An elected mayor should serve a four-year term and make significantly more than $200 a month, a citizen committee reviewing Bend’s charter decided Tuesday.
The committee will present its recommendations on changes to Bend’s mayor position and electing councilors from four geographic areas to Bend’s City Council on Dec. 6. Any changes will need to be approved by the City Council and Bend voters.
A two-year term, such as Bend’s mayor serves now, provides enough time to get up to speed but not necessarily enough time to execute his or her vision, committee member Kathleen Meehan Coop said. One of the main reasons Bend is looking at electing a mayor instead of having councilors continue to select a mayor from among themselves is to have the mayor, as political head of the city, develop a long-term vision for Bend.
“If you run on a platform with a vision, sometimes implementing the vision takes time,” she said.
Committee member Richard Ross said he has lived and worked in towns with directly elected mayors, and it’s always possible that a mayor could flame out in a year or less. That could be an argument for a two-year term, he said, but a four-year term would allow more stability.
“I think there’s a much bigger risk for Bend in not having a long-term vision for the city,” Ross said.“You risk having a municipal government that’s afraid to make tough decisions.”
A two-year mayoral term also would mean the mayor could be frequently running for re-election, and thus always trying to raise money, committee co-chairman Brent Landels said.
“If we’re making someone perpetually running for election, then they’re perpetually fundraising and that’s not a good thing to be moving toward in politics.”
City staff have also noticed increased political posturing on Facebook and during televised meetings from councilors seeking re-election, City Attorney Mary Winters said. From a staff perspective, anything that can be done to reduce politicized decisions would help, she said.
“It isn’t just the money,” Winters said. “It’s the politicization of local government.”
Dan Fishkin, the only supporter of a two-year term, said he didn’t see a risk of instability or continued fundraising if a mayor serves two years.
“You have congresspeople and senators who have been there for 20 years because their constituents like them,” Fishkin said. “It’s not perforce two years equals instability.”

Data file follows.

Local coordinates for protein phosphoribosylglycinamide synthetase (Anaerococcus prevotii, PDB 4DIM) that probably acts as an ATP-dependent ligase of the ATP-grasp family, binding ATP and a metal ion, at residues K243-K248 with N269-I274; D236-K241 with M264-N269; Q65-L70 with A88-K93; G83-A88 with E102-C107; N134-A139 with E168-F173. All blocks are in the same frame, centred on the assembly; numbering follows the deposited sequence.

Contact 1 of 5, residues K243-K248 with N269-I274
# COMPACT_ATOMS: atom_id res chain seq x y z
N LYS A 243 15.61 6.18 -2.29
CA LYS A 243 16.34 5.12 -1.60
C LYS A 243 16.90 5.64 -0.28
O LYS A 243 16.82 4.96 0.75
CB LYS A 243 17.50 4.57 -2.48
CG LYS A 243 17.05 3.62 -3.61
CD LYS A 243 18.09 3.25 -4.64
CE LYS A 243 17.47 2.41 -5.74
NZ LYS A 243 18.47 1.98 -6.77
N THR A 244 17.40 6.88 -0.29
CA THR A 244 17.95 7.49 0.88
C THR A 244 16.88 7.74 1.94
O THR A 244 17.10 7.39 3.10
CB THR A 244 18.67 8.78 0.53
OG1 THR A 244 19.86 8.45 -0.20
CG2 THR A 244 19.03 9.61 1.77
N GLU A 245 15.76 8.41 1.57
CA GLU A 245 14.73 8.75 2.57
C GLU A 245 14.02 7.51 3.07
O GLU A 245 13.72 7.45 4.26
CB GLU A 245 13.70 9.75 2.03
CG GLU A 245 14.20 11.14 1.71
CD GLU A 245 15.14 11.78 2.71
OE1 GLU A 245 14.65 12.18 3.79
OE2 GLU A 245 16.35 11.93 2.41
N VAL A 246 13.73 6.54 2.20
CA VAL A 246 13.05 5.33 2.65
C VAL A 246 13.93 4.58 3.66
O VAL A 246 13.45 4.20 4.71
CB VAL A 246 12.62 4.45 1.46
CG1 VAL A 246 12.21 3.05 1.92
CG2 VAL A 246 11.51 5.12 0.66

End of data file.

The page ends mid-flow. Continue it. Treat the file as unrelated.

The four-year term also makes sense with an increase in salary, Meehan Coop said. Councilors and the mayor all now earn $200 a month, an amount that hasn’t increased since 1995.
“If we’re not paying the person, we can’t ask someone to volunteer for four years,” Meehan Coop said. “But if we want someone to really have the longevity, we should pay them for it.”
The committee unanimously recommended removing council pay from the city’s charter, which means it could be changed without a citywide vote. Committee members recommended creating an independent compensation committee that would recommend salaries or other compensation for councilors to approve or reject.
Oregon law prohibits elected officials from setting their own salaries, so any increases would only take effect after an election.
The charter review committee also will tell the council to consider a “significant increase in compensation” for the mayor, without agreeing on any set number.
A 90-minute presentation on Dec. 6 will include the mayor recommendations and an explanation of a proposed ward system, as well as other, less-developed proposals meant to increase diversity in candidates for City Council and city committees. The City Council could consider developing guidelines to consider diversity in all committee selections, encouraging candidates who might not otherwise run, and having an independent committee, not just the City Council, redraw ward maps after each census, committee member Anne George said.
The committee also will recommend a comprehensive charter review every few years.
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